AMY GOODMAN: So, we’re going to go right now to James Baldwin in 1963. Maybe we can go to Rosa Parks just after she sat down on the bus, that one a few months after—
BRIAN DeSHAZOR: Right.
AMY GOODMAN: What was it? May—March or April of 1956. We’ll see if we can get to that, but let’s go to James Baldwin right now, the legendary writer, civil rights activist, born in Harlem in 1924. This is James Baldwin.
JAMES BALDWIN: In this country, this is one of the things that it means to be an American. It is one of the great dangers of being an American. In this country, there’s always been something not to think about. And what that was was me, sometimes called “Sambo,” sometimes called “Uncle Tom,” sometimes a rapist, sometimes a saint. These are your inventions, not mine.
The effort that the public has expended in not thinking about me has weakened its grasp on reality to a very sinister extent. It shows, I think, in every level of our lives, from the most private, where the people ask you, in perfectly good faith, until today, 1963, one year after the emancipation, “Would you let your sister marry one?” They still think that’s a question. And they mean it. And they don’t realize out of what kind of spiritual and moral emptiness and panic such a question can come. There’s never been a question of who married whom, besides which it’s 400 years too late to talk about miscegenation. I’m produced by it.
If one can be so confused on this level, it means that one doesn’t know what to tell one’s child. And after all, let me tell you this. In spite of all the books written about how to raise your child and all the theories about it, ultimately you raise your child in one way only: you are his model. If you don’t know what you mean, if you are lying, the child will know it. Children don’t listen to what you say; they listen to what you don’t say. They watch what you do. And they become what you, their model, make them become. We’ve all been, I think—I know everyone in my generation has, at one point or another, been in the position of trying in the middle of his life, when it should have been done, to find a model on which—some standard to prove that you could be a man, because in this country we no longer believe in that.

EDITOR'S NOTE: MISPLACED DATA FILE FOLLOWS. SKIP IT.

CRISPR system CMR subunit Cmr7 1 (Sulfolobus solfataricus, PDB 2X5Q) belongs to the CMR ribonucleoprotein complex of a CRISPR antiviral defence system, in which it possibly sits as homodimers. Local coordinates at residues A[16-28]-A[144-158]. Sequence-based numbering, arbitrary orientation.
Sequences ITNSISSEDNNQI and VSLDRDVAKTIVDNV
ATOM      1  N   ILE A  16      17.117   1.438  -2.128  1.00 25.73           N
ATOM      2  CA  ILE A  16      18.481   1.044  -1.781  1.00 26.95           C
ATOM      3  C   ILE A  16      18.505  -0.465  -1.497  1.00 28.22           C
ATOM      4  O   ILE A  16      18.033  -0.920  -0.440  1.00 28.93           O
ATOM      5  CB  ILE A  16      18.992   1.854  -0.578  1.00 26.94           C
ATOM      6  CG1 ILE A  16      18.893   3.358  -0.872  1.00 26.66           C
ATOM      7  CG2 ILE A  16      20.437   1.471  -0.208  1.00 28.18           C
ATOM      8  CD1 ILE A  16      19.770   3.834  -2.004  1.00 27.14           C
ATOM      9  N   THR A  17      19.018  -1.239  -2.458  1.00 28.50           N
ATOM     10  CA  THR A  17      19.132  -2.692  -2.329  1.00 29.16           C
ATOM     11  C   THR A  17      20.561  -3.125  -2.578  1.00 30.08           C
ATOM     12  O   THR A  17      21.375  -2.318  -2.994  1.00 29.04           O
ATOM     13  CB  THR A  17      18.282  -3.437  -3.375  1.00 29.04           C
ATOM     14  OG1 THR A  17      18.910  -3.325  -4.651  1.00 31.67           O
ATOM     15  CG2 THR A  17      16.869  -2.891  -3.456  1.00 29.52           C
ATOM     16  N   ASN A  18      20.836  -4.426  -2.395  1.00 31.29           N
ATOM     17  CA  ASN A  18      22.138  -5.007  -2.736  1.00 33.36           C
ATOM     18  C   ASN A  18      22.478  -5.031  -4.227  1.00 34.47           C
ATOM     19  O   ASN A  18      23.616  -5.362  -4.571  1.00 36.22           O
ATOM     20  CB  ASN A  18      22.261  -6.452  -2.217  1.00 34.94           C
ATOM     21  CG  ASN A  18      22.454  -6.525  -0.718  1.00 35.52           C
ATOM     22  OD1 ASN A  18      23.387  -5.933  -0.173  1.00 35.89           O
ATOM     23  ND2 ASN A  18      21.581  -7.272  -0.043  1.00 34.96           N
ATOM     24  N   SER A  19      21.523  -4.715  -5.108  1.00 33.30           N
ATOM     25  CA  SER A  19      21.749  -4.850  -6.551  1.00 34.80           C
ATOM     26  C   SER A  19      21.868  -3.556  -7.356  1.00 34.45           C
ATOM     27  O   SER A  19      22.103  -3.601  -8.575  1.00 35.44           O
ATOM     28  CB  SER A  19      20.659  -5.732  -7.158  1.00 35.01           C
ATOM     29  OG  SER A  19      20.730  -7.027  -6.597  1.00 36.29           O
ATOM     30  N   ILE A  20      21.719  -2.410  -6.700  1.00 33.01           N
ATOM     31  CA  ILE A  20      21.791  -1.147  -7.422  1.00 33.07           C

Now, to finish this off, what I’m saying, in effect, is that this is not a white country. It is a myth that we can no longer afford. We are living in a time of revolution. It is our job not to try to prevent these revolutions, but to use them. I talked one minute ago about the weakening of our grasp on reality. I had in my mind one thing: the entire Cuban fiasco, the entire Cuban disaster. And what I’m meaning to suggest by that is this, that we have no right not to know the existence of the Cuban peasant and what that means, what the Cuban peasant lives, endures and how he must feel toward us. Now every Negro in this country has some sense of that, so that, for example, it would be difficult for my morale to allow me to go to Cuba to free Cubans, when I cannot—when I’m not free here.
My point is that the country ought to know it. Americans must discover that really they are not the people from Heaven. They come from the shores of Europe. We have a long, long past, the human past. Everything that has happened in the history of the world, all the follies, all the disasters, all the heartbreak, that’s the American lot, too. There’s no way to escape it. All one can do is use it. That’s life—to say yes to it and to use it, to triumph over it. And then we could finally achieve an identity here and stop being, as we are now, trapped, in effect, between two oceans, one going east and one going west. That’s one of the reasons it’s so important to be white here, because it’s the only thing one can be sure of. And that means, if you’re going to be white, then someone’s got to be black. That’s me. Now it’s time to end this adolescent nightmare. I look to you to help us do it.